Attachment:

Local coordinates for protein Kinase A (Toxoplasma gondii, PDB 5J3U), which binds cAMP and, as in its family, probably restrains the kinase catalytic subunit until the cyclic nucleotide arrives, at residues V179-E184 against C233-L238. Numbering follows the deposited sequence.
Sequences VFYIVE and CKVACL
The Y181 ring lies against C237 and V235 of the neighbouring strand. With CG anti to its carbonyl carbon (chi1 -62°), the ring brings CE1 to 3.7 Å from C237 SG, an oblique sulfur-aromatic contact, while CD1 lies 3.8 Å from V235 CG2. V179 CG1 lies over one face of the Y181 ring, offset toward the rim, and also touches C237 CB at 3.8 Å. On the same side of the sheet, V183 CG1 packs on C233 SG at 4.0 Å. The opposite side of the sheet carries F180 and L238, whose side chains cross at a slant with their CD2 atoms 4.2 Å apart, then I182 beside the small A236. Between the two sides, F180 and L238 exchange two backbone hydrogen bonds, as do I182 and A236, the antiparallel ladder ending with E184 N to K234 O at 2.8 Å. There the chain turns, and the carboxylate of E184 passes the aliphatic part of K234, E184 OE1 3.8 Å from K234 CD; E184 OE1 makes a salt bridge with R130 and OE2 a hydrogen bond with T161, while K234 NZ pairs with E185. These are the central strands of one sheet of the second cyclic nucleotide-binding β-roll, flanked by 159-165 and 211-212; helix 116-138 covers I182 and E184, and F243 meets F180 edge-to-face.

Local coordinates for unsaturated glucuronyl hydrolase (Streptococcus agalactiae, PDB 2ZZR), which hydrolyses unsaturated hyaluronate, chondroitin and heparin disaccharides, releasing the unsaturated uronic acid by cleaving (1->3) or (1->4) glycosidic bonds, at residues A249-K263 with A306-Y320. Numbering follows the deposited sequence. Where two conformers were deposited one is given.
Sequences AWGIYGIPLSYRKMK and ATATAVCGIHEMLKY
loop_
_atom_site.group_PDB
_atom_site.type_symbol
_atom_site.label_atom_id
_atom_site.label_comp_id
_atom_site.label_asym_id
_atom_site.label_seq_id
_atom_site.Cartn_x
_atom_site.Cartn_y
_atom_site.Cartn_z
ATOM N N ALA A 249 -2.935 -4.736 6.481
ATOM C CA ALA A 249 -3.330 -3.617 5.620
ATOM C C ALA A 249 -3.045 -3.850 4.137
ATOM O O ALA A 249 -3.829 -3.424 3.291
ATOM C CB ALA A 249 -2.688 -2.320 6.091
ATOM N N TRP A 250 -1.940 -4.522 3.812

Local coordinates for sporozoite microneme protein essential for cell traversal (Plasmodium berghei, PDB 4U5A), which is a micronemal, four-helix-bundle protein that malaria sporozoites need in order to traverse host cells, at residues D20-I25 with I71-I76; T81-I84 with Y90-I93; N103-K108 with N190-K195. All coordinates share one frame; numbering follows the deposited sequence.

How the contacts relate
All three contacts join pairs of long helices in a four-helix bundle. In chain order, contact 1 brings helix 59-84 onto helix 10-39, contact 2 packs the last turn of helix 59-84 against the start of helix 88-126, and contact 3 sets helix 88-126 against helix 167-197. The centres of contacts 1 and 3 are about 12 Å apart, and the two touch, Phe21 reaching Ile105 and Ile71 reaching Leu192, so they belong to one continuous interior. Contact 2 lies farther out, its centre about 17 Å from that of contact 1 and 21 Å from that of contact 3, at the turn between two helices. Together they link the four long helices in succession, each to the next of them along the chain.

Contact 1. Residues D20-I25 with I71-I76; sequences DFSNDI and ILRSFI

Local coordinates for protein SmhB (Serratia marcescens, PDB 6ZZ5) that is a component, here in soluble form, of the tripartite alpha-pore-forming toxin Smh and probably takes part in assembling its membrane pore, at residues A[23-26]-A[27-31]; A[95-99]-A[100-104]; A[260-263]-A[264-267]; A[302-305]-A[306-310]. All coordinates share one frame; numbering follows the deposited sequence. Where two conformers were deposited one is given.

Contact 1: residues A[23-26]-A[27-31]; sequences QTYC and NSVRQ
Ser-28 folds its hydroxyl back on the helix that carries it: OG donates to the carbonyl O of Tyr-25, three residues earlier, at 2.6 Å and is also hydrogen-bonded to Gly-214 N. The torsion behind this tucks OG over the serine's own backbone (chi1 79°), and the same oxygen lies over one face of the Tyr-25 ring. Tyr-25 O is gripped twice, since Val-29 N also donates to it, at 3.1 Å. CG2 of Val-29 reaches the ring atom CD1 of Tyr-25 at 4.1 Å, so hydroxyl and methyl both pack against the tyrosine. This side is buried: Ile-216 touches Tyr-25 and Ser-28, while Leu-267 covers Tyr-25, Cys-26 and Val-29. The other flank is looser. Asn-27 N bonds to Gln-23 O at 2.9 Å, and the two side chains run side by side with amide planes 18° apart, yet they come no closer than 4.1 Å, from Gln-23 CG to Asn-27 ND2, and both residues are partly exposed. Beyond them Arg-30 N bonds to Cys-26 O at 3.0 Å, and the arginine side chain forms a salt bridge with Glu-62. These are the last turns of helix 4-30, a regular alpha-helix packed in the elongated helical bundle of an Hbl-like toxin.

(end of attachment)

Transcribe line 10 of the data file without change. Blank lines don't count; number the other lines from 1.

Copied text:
_atom_site.label_comp_id